MURRIETA ---- The gloves are tattered, worn and grubby. They're not fit for weeding, welding or weightlifting.
And they're beyond washing.
But despite their gaping holes and other flaws, when those batting gloves are attached to the skilled hands of Vista Murrieta softball slugger Sierra Romero, something magical happens.
"I am a very superstitious person," said Romero. "If something I do or wear makes me feel lucky, I keep it going until it doesn't work."
Romero, the 2012 All-Valley softball player of the year, finished second in the nation with 21 home runs this season. So the filthy rags will remain on her hands indefinitely.
"It started when I hit three home runs (April 17) against (Murrieta) Mesa," said Romero, a 5-foot-5 senior shortstop. "I knew that everything I wore for that game would be part of my accessories for the entire season.
"It may sound silly but, hey, whatever works, right?"
Her superstitions not withstanding, it's not abracadabra that aided Romero in her incredible power surge.
And it certainly wasn't what's left of those batting gloves.
"What makes Sierra unique is her ability to remain patient and hit the ball where it is pitched," said her father and longtime coach Mike Romero, "as opposed to always attempting to pull the ball to left field.
"She has learned to control her hand speed and contact points by preventing her left hip from swinging open violently with no purpose."
Romero's primary purpose this season was punishing the softball. She was third in the state with a 1.469 slugging percentage. She hit .556, with a .639 on base percentage and 54 RBIs.
She did all this despite being walked 23 times, many of them intentional. And she only struck out seven times.
If the ball was anywhere near the plate, Romero was attacking.
"I have had opposing pitchers and catchers approach me and ask how did I hit a ball nowhere near the strike zone out of the park," said Romero.
Her disciplined approach at the plate, which Mike Romero credits due to years of work with her longtime hitting coach, Rick Hopkins, left opposing pitchers with limited options on how and where to pitch Romero.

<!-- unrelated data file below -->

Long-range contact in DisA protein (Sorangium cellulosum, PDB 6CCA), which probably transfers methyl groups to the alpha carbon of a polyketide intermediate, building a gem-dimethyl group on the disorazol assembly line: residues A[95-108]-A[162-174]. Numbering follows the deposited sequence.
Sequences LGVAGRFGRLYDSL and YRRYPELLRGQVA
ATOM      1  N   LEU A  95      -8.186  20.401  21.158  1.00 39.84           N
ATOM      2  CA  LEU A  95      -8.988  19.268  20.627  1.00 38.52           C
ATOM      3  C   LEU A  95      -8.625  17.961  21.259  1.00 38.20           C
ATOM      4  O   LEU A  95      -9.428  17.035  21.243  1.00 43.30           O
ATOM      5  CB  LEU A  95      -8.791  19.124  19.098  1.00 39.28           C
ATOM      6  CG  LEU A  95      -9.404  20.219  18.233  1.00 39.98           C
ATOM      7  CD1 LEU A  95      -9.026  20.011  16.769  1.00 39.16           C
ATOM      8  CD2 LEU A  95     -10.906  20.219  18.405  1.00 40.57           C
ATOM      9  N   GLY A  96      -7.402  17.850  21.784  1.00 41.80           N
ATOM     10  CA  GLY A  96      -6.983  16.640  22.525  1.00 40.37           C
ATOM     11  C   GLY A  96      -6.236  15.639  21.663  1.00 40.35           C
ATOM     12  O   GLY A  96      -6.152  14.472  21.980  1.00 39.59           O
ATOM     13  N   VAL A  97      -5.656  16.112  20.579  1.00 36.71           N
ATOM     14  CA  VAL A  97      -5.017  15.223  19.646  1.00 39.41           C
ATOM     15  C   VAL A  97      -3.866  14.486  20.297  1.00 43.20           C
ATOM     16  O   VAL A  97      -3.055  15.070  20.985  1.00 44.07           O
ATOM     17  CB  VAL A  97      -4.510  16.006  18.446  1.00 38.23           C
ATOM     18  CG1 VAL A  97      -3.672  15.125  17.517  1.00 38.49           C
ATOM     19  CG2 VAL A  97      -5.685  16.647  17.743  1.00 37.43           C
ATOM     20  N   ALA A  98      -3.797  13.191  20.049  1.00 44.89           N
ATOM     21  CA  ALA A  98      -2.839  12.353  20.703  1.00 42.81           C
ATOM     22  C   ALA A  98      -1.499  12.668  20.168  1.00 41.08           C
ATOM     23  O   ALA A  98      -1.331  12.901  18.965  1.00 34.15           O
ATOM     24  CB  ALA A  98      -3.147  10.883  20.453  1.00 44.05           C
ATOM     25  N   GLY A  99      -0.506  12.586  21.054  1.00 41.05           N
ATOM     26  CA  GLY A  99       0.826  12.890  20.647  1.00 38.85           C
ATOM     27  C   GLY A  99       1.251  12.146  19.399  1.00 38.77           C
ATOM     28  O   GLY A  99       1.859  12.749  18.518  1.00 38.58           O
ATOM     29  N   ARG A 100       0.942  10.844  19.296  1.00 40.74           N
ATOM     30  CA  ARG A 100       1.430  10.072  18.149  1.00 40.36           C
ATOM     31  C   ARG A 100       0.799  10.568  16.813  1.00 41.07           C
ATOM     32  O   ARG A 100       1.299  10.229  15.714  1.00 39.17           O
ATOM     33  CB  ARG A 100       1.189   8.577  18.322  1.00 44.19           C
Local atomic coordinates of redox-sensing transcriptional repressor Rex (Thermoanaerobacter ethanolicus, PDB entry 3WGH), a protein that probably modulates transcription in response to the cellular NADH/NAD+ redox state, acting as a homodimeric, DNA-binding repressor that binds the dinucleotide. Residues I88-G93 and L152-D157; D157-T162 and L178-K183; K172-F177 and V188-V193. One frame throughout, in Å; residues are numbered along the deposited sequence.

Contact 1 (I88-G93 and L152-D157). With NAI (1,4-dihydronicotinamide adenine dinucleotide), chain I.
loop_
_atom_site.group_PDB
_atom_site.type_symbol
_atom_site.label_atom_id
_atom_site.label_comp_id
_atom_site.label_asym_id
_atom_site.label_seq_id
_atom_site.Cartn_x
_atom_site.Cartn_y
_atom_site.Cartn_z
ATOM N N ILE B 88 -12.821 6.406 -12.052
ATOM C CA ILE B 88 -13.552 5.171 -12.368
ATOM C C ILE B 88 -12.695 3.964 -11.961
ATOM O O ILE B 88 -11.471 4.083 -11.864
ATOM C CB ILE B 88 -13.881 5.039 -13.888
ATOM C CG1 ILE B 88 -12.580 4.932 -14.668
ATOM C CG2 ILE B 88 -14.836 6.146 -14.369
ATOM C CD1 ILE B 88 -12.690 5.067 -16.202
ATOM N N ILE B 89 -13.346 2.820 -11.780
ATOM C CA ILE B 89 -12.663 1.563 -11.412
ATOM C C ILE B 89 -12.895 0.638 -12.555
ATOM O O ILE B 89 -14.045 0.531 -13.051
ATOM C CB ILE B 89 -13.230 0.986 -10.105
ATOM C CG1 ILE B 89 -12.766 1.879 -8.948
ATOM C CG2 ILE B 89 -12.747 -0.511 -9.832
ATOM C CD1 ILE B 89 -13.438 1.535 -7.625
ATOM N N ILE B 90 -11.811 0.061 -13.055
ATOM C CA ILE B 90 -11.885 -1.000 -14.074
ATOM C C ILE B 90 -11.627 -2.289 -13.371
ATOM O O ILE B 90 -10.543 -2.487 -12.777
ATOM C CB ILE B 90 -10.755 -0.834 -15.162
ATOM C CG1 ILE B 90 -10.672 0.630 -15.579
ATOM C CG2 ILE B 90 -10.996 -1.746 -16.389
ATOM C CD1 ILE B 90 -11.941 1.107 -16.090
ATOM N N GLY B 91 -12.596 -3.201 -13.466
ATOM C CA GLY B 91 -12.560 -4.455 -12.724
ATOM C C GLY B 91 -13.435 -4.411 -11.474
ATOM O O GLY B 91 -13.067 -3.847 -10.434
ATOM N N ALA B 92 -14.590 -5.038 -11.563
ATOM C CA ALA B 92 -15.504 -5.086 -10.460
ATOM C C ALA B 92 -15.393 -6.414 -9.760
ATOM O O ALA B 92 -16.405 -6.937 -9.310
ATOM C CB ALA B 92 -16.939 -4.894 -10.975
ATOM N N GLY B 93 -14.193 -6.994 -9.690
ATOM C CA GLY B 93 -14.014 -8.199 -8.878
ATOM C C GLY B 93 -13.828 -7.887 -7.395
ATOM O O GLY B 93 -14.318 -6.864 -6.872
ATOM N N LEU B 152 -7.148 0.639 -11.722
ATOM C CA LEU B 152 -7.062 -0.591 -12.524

"I am very lucky to have been blessed with such quick hands, which help a lot with my bat speed and how hard I make contact with the ball," said the right-handed hitting Romero, who blasted 18 of her home runs to either center or right field. "My quick hands are just something I was blessed with, and something that helps me get away with a lot of things most hitters don't get away with."
Her coach said Romero is a special player in many ways.
"She has such quick hands, and her bat stays in the ball path for such a long time," said Broncos coach Dan Torres, whose team finished the season 23-5-1, including a trip to the CIF Southern Section Division I softball semifinals. "I'm going to miss her so much, not because of her bat, but because of who she is.
"Sierra gives back to her teammates so readily and without hesitation."
Torres said it is not uncommon to see Romero talking to and working with other teammates on hitting well after the end of practice.
Of course, the practice of hitting is Romero's passion.
"I'm not the biggest girl out there. Therefore, I work twice as hard to compete at the top level," said Romero, who will play softball at the University of Michigan next season. "I work out my legs and core all the time to assure I get the maximum strength.
"I have always focused on getting stronger and always going back to the basics and focusing on my mechanics. Hitting is all about the little things and having the basics down."
Are those old gloves considered part of the basics?
"I am going to take them with me into the travel ball season," Romero said. "I won't stop using them until there is nothing left of those batting gloves."